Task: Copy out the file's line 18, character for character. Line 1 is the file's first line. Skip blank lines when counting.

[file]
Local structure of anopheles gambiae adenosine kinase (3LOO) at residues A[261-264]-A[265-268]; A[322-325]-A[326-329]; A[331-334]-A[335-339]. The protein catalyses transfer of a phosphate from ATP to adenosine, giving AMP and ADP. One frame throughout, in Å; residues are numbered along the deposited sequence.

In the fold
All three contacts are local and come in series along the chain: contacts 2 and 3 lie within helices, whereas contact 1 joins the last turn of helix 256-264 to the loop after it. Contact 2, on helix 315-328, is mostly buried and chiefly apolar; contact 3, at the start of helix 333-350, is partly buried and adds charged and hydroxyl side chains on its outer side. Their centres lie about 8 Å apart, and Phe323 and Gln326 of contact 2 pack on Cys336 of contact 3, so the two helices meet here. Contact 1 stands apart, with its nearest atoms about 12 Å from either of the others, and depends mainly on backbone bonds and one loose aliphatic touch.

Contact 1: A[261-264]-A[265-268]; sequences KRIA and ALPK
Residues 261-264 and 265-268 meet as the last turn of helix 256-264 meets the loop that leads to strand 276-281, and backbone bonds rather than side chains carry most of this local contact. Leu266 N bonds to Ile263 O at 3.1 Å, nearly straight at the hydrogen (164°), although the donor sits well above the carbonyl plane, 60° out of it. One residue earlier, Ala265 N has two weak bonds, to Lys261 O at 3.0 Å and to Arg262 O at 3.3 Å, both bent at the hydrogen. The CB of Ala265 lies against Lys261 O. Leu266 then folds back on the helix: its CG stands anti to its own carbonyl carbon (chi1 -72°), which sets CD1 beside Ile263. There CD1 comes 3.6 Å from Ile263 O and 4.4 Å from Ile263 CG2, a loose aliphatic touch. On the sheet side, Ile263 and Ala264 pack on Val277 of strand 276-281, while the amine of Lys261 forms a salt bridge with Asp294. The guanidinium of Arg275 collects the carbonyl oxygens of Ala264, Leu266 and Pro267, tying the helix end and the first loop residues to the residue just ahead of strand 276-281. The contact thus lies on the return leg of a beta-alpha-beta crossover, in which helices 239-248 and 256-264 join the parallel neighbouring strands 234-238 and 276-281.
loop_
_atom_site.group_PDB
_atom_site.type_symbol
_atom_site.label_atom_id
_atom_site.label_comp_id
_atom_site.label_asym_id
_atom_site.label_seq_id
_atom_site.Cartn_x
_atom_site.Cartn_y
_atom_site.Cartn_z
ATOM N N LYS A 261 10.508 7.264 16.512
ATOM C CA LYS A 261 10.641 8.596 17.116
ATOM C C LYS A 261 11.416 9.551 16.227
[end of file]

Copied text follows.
ATOM C C LYS A 261 11.416 9.551 16.227